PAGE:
Russian opposition figure Navalny arrested for 15 days for resisting policeRussian Politics & Diplomacy March 27, 15:32
Duma Speaker points out Russian banks in Ukraine raided with EU’s ‘tacit consent’Business & Economy March 27, 15:21
Opposition figure Navalny fined $350 for unauthorized rally in downtown MoscowRussian Politics & Diplomacy March 27, 14:36
Russian National Guard’s daily grindMilitary & Defense March 27, 14:33
Lavrov calls attempts to block Donbass ‘unacceptable’Russian Politics & Diplomacy March 27, 14:25
Government reveals how much money Gazprom and Rosneft pour into offshore explorationBusiness & Economy March 27, 14:22
Defense Ministry denies reports of downed Russian military helicopter in SyriaRussian Politics & Diplomacy March 27, 14:03
Russian top diplomat believes US-led coalition should take steps to liberate MosulRussian Politics & Diplomacy March 27, 13:46
Kremlin airs its views on 'mass protests' in RussiaRussian Politics & Diplomacy March 27, 13:41
ROME, October 3. /TASS/. The HIV pandemic that has now infected 75 million people worldwide emerged in a “perfect storm” of bustling trade routes and migrant workers in central Africa in the 1920s, researchers said in a study published in the Science journal.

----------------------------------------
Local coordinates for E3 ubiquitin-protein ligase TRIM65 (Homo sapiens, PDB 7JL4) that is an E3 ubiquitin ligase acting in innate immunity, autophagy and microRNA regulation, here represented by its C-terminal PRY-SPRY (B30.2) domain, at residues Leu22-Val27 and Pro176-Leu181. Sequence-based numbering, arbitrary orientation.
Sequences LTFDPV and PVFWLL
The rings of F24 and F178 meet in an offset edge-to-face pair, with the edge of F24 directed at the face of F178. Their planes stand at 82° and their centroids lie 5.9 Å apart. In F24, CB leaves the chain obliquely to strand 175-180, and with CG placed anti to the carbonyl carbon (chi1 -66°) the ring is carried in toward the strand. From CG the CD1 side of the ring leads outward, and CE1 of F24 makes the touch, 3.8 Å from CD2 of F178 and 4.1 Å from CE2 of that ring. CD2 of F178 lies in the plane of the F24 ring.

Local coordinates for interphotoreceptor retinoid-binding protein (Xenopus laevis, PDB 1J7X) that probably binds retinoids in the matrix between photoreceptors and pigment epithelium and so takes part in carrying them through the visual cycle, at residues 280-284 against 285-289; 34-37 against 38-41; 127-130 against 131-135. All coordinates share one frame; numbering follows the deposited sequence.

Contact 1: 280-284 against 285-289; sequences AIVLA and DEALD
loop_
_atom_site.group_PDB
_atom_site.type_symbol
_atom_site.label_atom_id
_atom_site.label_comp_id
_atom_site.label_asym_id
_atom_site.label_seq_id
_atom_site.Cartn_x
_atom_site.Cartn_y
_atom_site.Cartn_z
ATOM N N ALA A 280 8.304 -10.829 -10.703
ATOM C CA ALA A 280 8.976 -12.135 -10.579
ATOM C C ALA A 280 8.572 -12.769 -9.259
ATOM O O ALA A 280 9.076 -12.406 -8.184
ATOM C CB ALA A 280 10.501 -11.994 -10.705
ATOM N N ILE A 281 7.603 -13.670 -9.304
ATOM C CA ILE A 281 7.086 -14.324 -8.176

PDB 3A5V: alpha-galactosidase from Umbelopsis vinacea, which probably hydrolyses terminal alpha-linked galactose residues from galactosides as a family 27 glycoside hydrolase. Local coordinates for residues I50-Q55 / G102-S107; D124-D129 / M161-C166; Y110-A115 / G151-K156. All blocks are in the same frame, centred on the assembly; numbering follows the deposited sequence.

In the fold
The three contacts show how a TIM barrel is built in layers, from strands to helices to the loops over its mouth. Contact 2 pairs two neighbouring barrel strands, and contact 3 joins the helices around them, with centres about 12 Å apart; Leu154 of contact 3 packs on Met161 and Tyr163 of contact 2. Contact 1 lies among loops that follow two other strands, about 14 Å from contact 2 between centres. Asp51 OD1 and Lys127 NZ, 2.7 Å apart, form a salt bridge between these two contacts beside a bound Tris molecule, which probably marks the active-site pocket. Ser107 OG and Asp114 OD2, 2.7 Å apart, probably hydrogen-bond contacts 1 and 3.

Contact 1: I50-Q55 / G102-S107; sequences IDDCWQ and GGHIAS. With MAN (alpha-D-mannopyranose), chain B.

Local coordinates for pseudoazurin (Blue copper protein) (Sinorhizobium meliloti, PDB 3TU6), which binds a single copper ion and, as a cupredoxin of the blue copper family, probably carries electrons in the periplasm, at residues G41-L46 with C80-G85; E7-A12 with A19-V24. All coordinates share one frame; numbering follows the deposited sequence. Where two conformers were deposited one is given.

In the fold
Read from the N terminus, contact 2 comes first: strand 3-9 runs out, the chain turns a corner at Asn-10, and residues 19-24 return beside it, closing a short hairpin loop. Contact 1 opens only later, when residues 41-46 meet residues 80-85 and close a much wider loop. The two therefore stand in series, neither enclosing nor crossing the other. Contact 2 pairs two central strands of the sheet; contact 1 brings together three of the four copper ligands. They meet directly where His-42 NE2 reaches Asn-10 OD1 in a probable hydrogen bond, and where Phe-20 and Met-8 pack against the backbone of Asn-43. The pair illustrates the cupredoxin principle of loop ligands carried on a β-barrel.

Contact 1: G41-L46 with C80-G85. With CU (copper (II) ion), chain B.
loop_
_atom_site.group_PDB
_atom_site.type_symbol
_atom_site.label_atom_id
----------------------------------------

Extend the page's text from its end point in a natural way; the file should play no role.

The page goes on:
An international team of scientists led by the University of Oxford in the UK and the University of Leuven in Belgium reconstructed the history of the HIV pandemic, using historical records and DNA samples of the virus, tracing it back to the city of Kinshasa, capital of what is now the Democratic Republic of Congo.
Rapid social changes in the early 20th century, along with spreading prostitution and use of unsterilized needles in health clinics, resulted in transmission of the virus, which was also carried to distant parts of the Congo by millions of passengers who used the newly-built railway network, the study found.
This confluence of factors, including urban growth, extensive railway links during Belgian colonial rule and changes in sexual behavior, combined to see HIV spread across the globe, the scientists said.